Reading scientists earn awards from the Royal Meteorological Society for world-leading research
Release Date 03 April 2017
The University of Reading’s reputation as a world-leading centre for Meteorology research has been enhanced after three of its academics were given awards by the Royal Meteorological Society (RMetS).
Professor Suzanne Gray, Dr Ed Hawkins and Professor Anthony Illingworth, from the University’s Department of Meteorology, were all recognised in the 2016 awards.
Professor Gray won the prestigious Buchan Prize. This is awarded to RMetS Fellows whose papers, published during the last five years in the society’s journals, are adjudged to have contained the most important contributions to meteorology. Professor Gray and her group investigate complex characteristics of weather systems including ground-breaking research into ‘sting jets’, compact regions of extreme surface winds associated with storms affecting the UK and often the cause of substantial damage and insurance losses.
Dr Hawkins won the Climate Science Communications Award, recognising his work in presenting science to the general public in an engaging and impactful way. Notable among this work is his award-winning spiral graph illustrating the rise in global temperatures since 1850, which was used in the opening ceremony of the 2016 Olympic Games in Rio, Brazil. His Climate Lab Book blog, use of citizen science and efforts to update the pioneering work of Guy Stewart Callendar, who first developed the theory that carbon dioxide levels had a direct impact on global temperature, were also cited.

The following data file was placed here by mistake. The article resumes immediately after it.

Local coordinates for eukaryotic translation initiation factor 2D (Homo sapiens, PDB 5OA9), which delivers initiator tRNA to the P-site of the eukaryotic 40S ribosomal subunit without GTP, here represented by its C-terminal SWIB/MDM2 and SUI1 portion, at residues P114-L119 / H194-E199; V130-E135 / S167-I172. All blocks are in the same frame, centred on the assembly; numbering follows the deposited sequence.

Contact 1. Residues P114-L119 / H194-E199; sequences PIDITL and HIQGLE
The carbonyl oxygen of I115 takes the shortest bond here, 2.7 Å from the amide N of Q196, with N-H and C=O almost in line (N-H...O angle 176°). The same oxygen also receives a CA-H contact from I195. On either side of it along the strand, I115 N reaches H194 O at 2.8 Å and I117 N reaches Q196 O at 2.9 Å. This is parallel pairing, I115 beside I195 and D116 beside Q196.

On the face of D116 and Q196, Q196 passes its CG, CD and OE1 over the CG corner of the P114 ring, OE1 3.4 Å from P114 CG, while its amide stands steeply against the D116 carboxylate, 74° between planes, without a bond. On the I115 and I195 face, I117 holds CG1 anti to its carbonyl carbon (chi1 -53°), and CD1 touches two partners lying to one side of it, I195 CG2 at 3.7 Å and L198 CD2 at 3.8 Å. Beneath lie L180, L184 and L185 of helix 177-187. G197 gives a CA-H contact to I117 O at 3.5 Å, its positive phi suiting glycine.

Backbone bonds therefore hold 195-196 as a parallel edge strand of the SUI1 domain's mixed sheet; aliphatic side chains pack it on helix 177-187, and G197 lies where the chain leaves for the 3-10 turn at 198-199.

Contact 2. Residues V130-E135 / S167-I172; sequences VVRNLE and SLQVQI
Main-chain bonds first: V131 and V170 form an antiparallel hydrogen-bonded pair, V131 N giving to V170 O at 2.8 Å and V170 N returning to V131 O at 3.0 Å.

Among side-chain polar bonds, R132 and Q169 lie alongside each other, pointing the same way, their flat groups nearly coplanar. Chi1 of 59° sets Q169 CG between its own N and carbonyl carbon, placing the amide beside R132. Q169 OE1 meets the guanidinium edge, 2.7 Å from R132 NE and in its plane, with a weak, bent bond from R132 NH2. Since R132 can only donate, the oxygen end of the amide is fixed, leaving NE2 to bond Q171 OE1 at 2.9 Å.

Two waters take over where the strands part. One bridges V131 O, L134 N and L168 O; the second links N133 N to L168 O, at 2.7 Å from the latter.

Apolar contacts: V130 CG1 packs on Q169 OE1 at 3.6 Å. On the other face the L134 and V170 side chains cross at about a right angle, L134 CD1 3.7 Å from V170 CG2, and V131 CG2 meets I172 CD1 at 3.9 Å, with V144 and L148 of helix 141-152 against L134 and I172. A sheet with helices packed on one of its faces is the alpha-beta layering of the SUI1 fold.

Professor Illingworth won the Quarterly Journal Editor’s Award for his ‘significant contribution to the journal or editorial process’. A previous recipient of the society’s Mason Gold Medal, Professor Illingworth has made seminal contributions to meteorology including pioneering use of radar to help in the measurement, understanding and predictability of cloud systems and precipitation.
"The research done by our world class scientists is helping shape our understanding of global weather systems and the impact of climate change" - Professor Ben Cosh, University of Reading
The awards will be presented at the RMetS 2017 AGM in London on 17 May.
Professor Ben Cosh, Head of the School of Mathematical, Physical and Computational Sciences, said: “The research done by our world class scientists is helping shape our understanding of global weather systems and the impact of climate change.
"This individual recognition by the Royal Meteorological Society is well deserved, and underlines the importance of the work being carried out every day at the University.”
Two of Britain’s other leading meteorologists with strong links to Reading have also been honoured. Professor Dame Julia Slingo, former Chief Scientist at the Met Office and a Visiting Professor and Honorary Graduate at the University, was made an Honorary Fellow. Her successor as Chief Scientist, Professor Stephen Belcher, who previously worked in Reading’s Department of Meteorology, has also been recognised with the Adrian Gill Prize.